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Effects of management, feeding, and treatment on clinical and biochemical variables in cattle with displaced abomasum

Lena U. StengärdeDepartment of Animal Environment and Health, Swedish University of Agricultural Sciences, Skara, PO 234, S-532 23 Skara, Sweden.
Present address is Swedish Animal Health Service, S-532 89 SKARA, Sweden.

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Bo G. PehrsonDepartment of Animal Environment and Health, Swedish University of Agricultural Sciences, Skara, PO 234, S-532 23 Skara, Sweden.

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Abstract

Objective—To determine effects of management, feeding, and treatment on clinical and biochemical variables in cows with displaced abomasum (DA).

Animals—374 cows that received 470 treatments for DA.

Procedure—Blood and milk samples were obtained from 139 affected cows for analysis; for all cows, clinical data, management, feeding, and treatments were evaluated.

Results—Multiparous cows were more predisposed to DA than primiparous cows were, and Swedish Friesians were more predisposed than Swedish Red and Whites were. Eighty percent of cows had leftsided DA, and 20% had right-sided DA. In > 50% of affected cows, clinical signs appeared just before calving to 2 weeks after calving. Incidence of twin calves and periparturient diseases was significantly higher in affected cows than in the overall Swedish cow population. Content of neutral detergent fiber in the silage was low in herds with DA. Feeding a total mixed ration was a risk factor for DA. Treatment by surgical methods gave a significantly higher recovery rate than nonsurgical methods.

Conclusion and Clinical Relevance—Displaced abomasum is a periparturient nutritional disease. Feeding roughage with low neutral detergent content is a more important causative factor than the amount of concentrates fed at the time of calving. The basic principle for prevention of DA is to maintain good ruminal filling before and at calving. The amount of high-quality roughage fed before and at calving should be kept to a minimum. By changing routines for periparturient feeding, it should be possible to reduce the incidence of DA. (Am J Vet Res 2002;63:137–142)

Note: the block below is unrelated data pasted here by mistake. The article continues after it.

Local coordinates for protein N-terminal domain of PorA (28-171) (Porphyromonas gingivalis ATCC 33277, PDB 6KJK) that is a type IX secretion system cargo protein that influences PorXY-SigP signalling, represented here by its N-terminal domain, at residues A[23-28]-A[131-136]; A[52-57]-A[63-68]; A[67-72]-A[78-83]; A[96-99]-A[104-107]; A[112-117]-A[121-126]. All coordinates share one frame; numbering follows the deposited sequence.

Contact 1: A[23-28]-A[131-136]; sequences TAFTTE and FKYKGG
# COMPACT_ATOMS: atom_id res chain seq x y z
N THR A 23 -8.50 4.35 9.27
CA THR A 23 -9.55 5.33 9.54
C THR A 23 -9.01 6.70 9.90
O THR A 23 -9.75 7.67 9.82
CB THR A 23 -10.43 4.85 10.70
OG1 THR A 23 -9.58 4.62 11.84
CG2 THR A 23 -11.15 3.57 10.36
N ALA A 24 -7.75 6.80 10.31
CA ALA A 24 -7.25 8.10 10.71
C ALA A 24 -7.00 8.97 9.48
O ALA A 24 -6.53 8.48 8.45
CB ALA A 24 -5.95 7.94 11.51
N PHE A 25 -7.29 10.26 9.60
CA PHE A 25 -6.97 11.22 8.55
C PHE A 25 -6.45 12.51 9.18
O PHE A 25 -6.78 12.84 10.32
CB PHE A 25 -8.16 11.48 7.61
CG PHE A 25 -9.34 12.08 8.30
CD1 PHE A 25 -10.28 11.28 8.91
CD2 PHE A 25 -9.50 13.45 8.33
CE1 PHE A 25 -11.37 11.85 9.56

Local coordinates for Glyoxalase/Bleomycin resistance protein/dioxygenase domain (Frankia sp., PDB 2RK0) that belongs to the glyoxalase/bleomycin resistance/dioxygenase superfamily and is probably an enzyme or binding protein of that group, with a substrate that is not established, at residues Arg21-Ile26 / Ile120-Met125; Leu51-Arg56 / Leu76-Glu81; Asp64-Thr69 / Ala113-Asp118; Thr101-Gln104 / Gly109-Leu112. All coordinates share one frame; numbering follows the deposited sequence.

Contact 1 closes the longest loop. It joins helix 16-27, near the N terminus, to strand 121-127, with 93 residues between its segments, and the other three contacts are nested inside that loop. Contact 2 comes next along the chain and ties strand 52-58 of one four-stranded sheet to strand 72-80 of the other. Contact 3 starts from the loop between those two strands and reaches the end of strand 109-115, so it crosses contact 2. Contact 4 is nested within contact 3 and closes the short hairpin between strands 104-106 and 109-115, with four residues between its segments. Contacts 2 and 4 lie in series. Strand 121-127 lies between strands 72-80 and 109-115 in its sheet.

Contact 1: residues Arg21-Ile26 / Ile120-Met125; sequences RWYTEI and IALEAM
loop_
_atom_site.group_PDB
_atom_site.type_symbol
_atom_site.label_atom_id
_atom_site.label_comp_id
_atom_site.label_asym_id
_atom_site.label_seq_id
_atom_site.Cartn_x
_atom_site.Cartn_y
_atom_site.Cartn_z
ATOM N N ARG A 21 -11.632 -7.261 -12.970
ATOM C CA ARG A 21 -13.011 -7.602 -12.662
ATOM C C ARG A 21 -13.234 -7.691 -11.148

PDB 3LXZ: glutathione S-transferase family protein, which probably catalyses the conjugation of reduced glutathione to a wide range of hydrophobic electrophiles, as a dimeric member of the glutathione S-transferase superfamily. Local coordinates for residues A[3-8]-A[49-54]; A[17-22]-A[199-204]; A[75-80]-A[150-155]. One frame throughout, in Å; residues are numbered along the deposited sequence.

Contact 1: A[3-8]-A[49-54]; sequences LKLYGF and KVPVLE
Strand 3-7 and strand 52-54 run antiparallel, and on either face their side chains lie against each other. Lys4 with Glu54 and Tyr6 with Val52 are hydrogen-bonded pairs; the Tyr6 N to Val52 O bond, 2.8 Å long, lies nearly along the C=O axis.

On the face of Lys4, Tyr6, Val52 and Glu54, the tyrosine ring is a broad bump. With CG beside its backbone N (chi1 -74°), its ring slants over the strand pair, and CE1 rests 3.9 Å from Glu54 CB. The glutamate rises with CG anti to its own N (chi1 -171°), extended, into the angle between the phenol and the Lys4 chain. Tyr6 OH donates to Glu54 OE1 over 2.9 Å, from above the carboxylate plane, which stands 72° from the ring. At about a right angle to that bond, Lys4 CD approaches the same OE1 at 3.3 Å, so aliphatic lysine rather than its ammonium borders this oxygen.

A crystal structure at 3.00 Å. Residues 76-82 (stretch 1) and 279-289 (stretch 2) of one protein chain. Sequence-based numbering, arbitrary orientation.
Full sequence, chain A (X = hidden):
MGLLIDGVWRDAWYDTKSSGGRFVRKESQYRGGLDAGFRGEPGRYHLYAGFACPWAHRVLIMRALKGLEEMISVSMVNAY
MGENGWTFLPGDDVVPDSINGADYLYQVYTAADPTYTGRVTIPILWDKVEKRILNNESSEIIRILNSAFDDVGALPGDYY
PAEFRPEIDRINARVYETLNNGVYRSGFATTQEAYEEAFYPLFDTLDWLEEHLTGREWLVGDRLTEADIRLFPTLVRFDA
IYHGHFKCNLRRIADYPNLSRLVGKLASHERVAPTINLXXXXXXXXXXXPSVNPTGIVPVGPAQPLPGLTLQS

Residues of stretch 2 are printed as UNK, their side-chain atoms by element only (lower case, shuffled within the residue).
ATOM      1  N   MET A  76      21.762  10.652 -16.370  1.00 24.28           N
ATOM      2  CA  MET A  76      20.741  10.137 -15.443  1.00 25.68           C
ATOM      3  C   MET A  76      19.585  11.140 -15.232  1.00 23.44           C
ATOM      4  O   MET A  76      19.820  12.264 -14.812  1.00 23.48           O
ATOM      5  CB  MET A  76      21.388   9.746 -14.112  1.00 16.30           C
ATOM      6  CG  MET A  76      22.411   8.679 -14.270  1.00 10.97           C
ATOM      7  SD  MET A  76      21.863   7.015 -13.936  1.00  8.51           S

Abstract

Objective—To determine effects of management, feeding, and treatment on clinical and biochemical variables in cows with displaced abomasum (DA).

Animals—374 cows that received 470 treatments for DA.

Procedure—Blood and milk samples were obtained from 139 affected cows for analysis; for all cows, clinical data, management, feeding, and treatments were evaluated.

Results—Multiparous cows were more predisposed to DA than primiparous cows were, and Swedish Friesians were more predisposed than Swedish Red and Whites were. Eighty percent of cows had leftsided DA, and 20% had right-sided DA. In > 50% of affected cows, clinical signs appeared just before calving to 2 weeks after calving. Incidence of twin calves and periparturient diseases was significantly higher in affected cows than in the overall Swedish cow population. Content of neutral detergent fiber in the silage was low in herds with DA. Feeding a total mixed ration was a risk factor for DA. Treatment by surgical methods gave a significantly higher recovery rate than nonsurgical methods.

Conclusion and Clinical Relevance—Displaced abomasum is a periparturient nutritional disease. Feeding roughage with low neutral detergent content is a more important causative factor than the amount of concentrates fed at the time of calving. The basic principle for prevention of DA is to maintain good ruminal filling before and at calving. The amount of high-quality roughage fed before and at calving should be kept to a minimum. By changing routines for periparturient feeding, it should be possible to reduce the incidence of DA. (Am J Vet Res 2002;63:137–142)